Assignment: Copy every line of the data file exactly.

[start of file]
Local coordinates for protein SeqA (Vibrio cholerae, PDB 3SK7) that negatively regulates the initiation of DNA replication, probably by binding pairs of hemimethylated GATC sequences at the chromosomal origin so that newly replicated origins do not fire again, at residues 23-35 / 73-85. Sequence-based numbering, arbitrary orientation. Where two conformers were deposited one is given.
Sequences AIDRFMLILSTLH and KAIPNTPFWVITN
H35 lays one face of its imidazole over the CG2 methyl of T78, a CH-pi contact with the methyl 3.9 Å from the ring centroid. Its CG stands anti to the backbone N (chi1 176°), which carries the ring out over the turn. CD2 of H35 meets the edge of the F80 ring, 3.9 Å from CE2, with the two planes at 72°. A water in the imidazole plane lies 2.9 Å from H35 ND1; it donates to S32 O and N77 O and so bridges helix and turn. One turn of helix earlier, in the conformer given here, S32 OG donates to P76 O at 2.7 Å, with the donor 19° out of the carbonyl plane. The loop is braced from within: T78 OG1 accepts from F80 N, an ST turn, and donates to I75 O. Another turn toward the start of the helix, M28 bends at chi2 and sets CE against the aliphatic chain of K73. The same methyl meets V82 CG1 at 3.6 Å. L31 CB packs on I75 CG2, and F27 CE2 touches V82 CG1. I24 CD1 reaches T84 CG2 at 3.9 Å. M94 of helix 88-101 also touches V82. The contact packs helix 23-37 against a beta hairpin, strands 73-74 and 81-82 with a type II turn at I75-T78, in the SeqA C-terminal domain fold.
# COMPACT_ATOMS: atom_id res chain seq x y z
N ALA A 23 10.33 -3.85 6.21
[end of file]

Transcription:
Local coordinates for protein SeqA (Vibrio cholerae, PDB 3SK7) that negatively regulates the initiation of DNA replication, probably by binding pairs of hemimethylated GATC sequences at the chromosomal origin so that newly replicated origins do not fire again, at residues 23-35 / 73-85. Sequence-based numbering, arbitrary orientation. Where two conformers were deposited one is given.
Sequences AIDRFMLILSTLH and KAIPNTPFWVITN
H35 lays one face of its imidazole over the CG2 methyl of T78, a CH-pi contact with the methyl 3.9 Å from the ring centroid. Its CG stands anti to the backbone N (chi1 176°), which carries the ring out over the turn. CD2 of H35 meets the edge of the F80 ring, 3.9 Å from CE2, with the two planes at 72°. A water in the imidazole plane lies 2.9 Å from H35 ND1; it donates to S32 O and N77 O and so bridges helix and turn. One turn of helix earlier, in the conformer given here, S32 OG donates to P76 O at 2.7 Å, with the donor 19° out of the carbonyl plane. The loop is braced from within: T78 OG1 accepts from F80 N, an ST turn, and donates to I75 O. Another turn toward the start of the helix, M28 bends at chi2 and sets CE against the aliphatic chain of K73. The same methyl meets V82 CG1 at 3.6 Å. L31 CB packs on I75 CG2, and F27 CE2 touches V82 CG1. I24 CD1 reaches T84 CG2 at 3.9 Å. M94 of helix 88-101 also touches V82. The contact packs helix 23-37 against a beta hairpin, strands 73-74 and 81-82 with a type II turn at I75-T78, in the SeqA C-terminal domain fold.
# COMPACT_ATOMS: atom_id res chain seq x y z
N ALA A 23 10.33 -3.85 6.21